Weaknesses: The issues with softmax policy gradients were explored in the Neural Replicator Dynamics paper, but the current paper does not cite or discuss this paper. (It may be controversial whether they need to discuss it or not, as mentioned in the summary, but I guess 1 year on arxiv and already published in a peer reviewed venue may be enough to require a comparison). There were no experiments on larger tasks, e.g. classification on larger datasets, or reinforcement learning tasks in actor-critic methods that include approximated Q-functions, etc. So, it is unclear whether the escort policy gradient will work in practice. Considering that the method appears simple to implement, it is surprising that more elaborate experiments were not performed. It would be better if the paper at least gives some indication as to whether the method will work on harder problems or not---whether it will work out of the box, or whether making it work will require more research. There were no experiments exploring how the newly proposed escort policy gradient works with sampled actions (the experiments assumed the Q-values for each action were available). The work builds quite a lot on another recent work: "On the Global Convergence Rates of Softmax Policy Gradient Methods", ICML2020, which is not a serious weakness, but reduces the novelty of the analysis to some extent. For example, the point that softmax can be stuck close to suboptimal corners was also made in this previous work, although the analysis was not as extensive. It was unclear to me why the escort transform was chosen. It appeared picked out of the air, and justified retrospectively based on the convergence analysis. A more intuitive explanation would make the method more trustworthy. For example, it would be interesting to know why the authors chose this transform. The Lojasiewicz coefficient was used to analyze the specific cases of the softmax policy gradient and the escort policy gradient, but as far as I could tell, the universality of the concept was not established or explained. If I come up with a new policy gradient method, and derive the Lojasiewicz coefficient, will this tell me anything about the convergence rate, or do I need to do a new analysis? I also had some technical concerns, although maybe it is due to my misunderstanding. I discuss it below. In the analysis for the policy gradient, the bound for the escape time is based on bounding the sizes of the gradient steps. This bound is based on setting a constraint that the learning rate is in (0, 1]. On the other hand, for the escort policy gradient, no such constraint on the learning rate schedule is set. Instead, the learning rate is adaptive, and scaled by p-norm(theta). So, the learning rate can become arbitrarily high in this learning rate schedule. Therefore the comparison does not seem entirely fair. What if you use a rate schedule and simply scale the policy gradient magnitude by 1/pi(a*) (The inverse of the Lojasiewicz coefficient)? Note that I already read Algorithm 2 and Lemma 9, which stated that normalizing the thetas with the p-norm after each step is equivalent to using that rate schedule, but I am not entirely convinced, because that makes it not a pure policy gradient algorithm, so I am wondering whether a better rate schedule for the softmax PG may also improve its performance (Also, please add a pointer to algorithm 2 and Lemma 9 somewhere into the main paper to explain why the rate includes the norm in Thm 2). The authors may argue that the escort policy gradients scales with the p-norm of theta, which does not require knowing the reward values; however, I think such argument would not be sound, because in all experiments that they consider, they work in a setting when all rewards are observed at each step, so there would be no problem for picking out the optimal action for scaling the policy gradient step (e.g. in classification one knows what the optimal label is; in the cross-entropy case, the minimum probability action was necessary, not the optimal, so knowing the rewards isn't even necessary; and in the MDP domains, they computed all Q-values exactly). If they had performed experiments with sampled actions, I would have less to argue about on this point, but currently there are no such experiments. To elaborate further on the learning rates, the main problem appears to be that the softmax gradient magnitude can vary greatly based on the policy probabilities. A natural fix would then be to normalize this gradient magnitude somehow, e.g. just normalize the gradient with the current magnitude, and perform fixed size steps in the direction of the gradient, or some other means of normalizing, which allows the magnitude to vary only based on the reward values. The limiting factor in learning is not the magnitude of the learning rate, but the magnitude of the steps taken in the parameter space, so if the gradient is very small, there is no issue with setting a large learning rate, but the current analysis of the limitations of softmax does not consider this option.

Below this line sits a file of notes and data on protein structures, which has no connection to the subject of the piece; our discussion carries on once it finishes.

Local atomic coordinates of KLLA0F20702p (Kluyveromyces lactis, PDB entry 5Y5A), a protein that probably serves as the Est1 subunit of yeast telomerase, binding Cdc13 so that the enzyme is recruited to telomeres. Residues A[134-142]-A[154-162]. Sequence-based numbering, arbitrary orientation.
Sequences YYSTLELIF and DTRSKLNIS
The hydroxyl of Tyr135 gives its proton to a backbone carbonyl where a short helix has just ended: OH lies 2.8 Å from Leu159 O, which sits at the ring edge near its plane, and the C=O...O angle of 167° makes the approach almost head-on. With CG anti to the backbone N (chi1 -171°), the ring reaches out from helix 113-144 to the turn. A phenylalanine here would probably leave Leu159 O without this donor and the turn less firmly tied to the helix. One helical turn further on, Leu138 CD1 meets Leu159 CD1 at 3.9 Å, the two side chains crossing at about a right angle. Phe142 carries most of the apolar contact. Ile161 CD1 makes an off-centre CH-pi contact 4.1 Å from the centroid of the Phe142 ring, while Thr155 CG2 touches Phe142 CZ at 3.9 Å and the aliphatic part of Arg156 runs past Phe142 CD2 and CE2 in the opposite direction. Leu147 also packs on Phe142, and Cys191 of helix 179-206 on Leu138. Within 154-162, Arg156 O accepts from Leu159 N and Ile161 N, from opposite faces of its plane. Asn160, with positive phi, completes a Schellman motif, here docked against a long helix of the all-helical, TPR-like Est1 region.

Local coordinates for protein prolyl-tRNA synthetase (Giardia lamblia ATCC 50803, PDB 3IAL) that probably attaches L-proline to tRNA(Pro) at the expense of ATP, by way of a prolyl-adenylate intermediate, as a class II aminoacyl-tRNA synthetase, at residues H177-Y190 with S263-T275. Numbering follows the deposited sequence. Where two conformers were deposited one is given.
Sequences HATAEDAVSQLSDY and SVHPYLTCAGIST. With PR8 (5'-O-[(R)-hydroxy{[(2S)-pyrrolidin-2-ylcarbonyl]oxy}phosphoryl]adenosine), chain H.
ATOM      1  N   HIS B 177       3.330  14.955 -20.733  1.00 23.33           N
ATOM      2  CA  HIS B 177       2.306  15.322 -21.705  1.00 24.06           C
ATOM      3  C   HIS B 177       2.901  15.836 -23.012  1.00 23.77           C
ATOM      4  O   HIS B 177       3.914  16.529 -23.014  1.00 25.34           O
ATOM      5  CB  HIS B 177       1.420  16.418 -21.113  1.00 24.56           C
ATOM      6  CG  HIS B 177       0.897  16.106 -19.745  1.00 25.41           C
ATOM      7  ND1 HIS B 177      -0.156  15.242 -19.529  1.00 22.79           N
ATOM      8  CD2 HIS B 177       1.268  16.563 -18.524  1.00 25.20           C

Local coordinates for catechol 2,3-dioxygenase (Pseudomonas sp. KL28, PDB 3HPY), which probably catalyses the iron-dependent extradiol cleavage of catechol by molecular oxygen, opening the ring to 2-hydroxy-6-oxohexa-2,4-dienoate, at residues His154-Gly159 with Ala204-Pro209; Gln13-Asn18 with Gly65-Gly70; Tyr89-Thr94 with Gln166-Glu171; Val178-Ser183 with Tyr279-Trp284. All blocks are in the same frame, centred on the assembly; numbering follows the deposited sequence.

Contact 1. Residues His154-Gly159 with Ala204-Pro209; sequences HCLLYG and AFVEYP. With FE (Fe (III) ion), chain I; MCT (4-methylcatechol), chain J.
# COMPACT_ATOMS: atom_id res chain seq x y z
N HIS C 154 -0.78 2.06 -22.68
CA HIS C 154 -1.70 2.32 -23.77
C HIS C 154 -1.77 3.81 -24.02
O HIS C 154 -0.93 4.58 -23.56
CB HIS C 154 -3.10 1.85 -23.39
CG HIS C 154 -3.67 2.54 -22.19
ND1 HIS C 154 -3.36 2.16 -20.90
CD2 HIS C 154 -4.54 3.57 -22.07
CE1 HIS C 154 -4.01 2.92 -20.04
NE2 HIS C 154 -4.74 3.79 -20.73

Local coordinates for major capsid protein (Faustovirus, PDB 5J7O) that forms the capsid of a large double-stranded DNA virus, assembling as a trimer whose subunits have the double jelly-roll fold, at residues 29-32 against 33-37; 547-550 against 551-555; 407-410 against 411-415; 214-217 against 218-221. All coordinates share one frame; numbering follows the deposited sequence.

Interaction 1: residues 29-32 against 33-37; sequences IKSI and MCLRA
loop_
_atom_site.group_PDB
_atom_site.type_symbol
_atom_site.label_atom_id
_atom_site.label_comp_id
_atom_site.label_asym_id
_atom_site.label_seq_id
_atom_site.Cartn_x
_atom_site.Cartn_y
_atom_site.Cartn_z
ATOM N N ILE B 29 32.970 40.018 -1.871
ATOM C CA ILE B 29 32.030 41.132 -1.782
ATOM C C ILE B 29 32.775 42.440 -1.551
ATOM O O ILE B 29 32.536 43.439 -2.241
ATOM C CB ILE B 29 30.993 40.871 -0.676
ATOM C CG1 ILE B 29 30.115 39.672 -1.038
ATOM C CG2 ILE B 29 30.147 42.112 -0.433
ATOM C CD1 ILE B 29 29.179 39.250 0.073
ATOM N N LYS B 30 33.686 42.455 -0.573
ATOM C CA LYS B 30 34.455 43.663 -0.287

Correctness: The theory is performed under the assumption that standard gradient descent is used, but some of the experiments are done using Adam, or SGD with momentum, so the theory does not appear valid in those situations. E.g. In the four rooms MDP domain, they used Adam; in MNIST they used SGD with momentum instead. Probably it would be good to perform experiments both with vanilla SGD, as well as these other optimizers used in practice. But at least it should be mentioned that strictly speaking the theory does not appear valid for those experiments. In the appendix they wrote: "We tuned the hyper-parameters and use the learning rate 0.01 for SPG and EPG." I didn't understand whether this meant they tested many different learning rates for SPG and EPG, or whether they just picked 0.01 without tuning it (but tuned some other parameters). In any case, testing several learning rates would be necessary, and the optimal learning rates should be selected separately (or by picking the best learning rate for SPG, the baseline method they're comparing to). Also, the method of tuning was not explained.